Company car drivers seek better fuel economy

Published 24 January 2015

Company car drivers are becoming more likely to drive slower, turn off the air conditioning or avoid heavy acceleration in a bid to reduce their company’s fuel bill, according to research by RAC Business.

The survey, conducted as part of the RAC’s annual Report on Motoring, found that 40% of company car drivers actively changed their driving behaviour to improve their fuel economy, compared to 27% of private vehicle owners.

Overall, two-thirds of company car drivers (66%) said they monitored the fuel consumption of their vehicle, compared to less than half (44%) of private vehicle owners.

David Aldridge, RAC business services director, said: "Fuel prices have dropped significantly over the past few months, but filling up the tank can still represent a huge chunk of a business’s expenditure.

"Adopting a fuel-efficient driving style could add up to savings of thousands of pounds every year across a fleet of vehicles while also contributing to a reduction in emissions.

"It’s encouraging to see company car drivers are being proactive about fuel efficiency, especially when they’re unlikely to be personally liable for the cost and you might think would care less because it’s not their own personal vehicle.

"However there are a number of factors combining which could be encouraging company car drivers to think about fuel costs."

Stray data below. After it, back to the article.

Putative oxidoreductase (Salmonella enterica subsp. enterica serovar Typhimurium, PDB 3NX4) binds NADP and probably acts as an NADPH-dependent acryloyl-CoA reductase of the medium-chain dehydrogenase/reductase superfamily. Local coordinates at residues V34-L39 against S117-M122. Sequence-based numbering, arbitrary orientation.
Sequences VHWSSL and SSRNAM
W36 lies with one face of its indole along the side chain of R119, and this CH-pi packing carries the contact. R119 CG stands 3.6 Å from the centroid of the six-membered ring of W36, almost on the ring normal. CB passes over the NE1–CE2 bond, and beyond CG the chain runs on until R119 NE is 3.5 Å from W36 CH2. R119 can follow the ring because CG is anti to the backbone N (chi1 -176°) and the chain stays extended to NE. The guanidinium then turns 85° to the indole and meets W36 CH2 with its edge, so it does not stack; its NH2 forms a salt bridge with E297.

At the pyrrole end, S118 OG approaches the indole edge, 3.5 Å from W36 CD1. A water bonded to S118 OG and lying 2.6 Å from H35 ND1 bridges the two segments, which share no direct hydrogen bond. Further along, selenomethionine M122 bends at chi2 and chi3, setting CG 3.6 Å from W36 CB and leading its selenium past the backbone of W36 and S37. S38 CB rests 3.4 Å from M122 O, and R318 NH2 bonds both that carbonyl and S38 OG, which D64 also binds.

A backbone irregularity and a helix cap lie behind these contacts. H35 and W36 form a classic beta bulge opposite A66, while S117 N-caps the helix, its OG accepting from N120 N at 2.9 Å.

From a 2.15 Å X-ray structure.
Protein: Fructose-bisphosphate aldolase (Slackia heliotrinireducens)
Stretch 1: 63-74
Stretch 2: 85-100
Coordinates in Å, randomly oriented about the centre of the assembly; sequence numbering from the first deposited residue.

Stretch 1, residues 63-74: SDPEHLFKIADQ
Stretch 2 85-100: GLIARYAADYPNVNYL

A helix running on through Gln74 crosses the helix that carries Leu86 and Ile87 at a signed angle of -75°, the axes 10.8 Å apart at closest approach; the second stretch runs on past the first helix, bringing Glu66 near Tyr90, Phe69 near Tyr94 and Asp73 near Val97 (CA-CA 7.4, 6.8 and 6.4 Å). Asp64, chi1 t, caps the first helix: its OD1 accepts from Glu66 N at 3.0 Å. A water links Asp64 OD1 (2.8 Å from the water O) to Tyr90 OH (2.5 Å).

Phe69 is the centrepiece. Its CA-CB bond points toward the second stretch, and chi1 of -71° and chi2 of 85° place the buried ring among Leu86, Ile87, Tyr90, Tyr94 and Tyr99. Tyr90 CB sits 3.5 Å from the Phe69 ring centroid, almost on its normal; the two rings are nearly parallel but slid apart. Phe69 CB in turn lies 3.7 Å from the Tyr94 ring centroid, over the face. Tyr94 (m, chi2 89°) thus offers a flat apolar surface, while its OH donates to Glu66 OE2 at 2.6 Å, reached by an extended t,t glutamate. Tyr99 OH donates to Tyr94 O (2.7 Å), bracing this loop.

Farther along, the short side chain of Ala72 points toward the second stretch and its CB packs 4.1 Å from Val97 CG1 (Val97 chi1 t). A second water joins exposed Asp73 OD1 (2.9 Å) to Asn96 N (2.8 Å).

In December 2014 HMRC cut the company car fuel allowances across six categories to as little as 11p a mile for diesel and 13p a mile for petrol.

Aldridge added: "In order to break even on their fuel allowances many company car drivers have become used to driving as efficiently as possible to maximise their allowance.

"Until recently, fuel prices have been consistently high, so this inevitably will have put efficiency front of mind."

The RAC’s research also highlighted how company car drivers are able to achieve better fuel efficiency due to the in-car technology that is now available.

The majority (90%) of company car drivers said they used their vehicle’s built-in dashboard or computer, compared with 68% of private vehicle owners.

By contrast, non-company car drivers were more likely to calculate it manually (27%), use a smartphone app (5%) or calculate it on a website (3%).

Aldridge added: "Technology can help drivers keep track of their fuel efficiency and vehicles themselves are becoming more sophisticated at self-monitoring.

"The increasing use of telematics could also be altering driver behaviour. When your speed and journeys are being monitored by your company, inevitably this will have a knock-on effect on how efficiently you drive.

"At the RAC, we saw huge savings in our company fuel bill when telematics was rolled out across our fleet. A similar pattern will be seen in other businesses, of all sizes."


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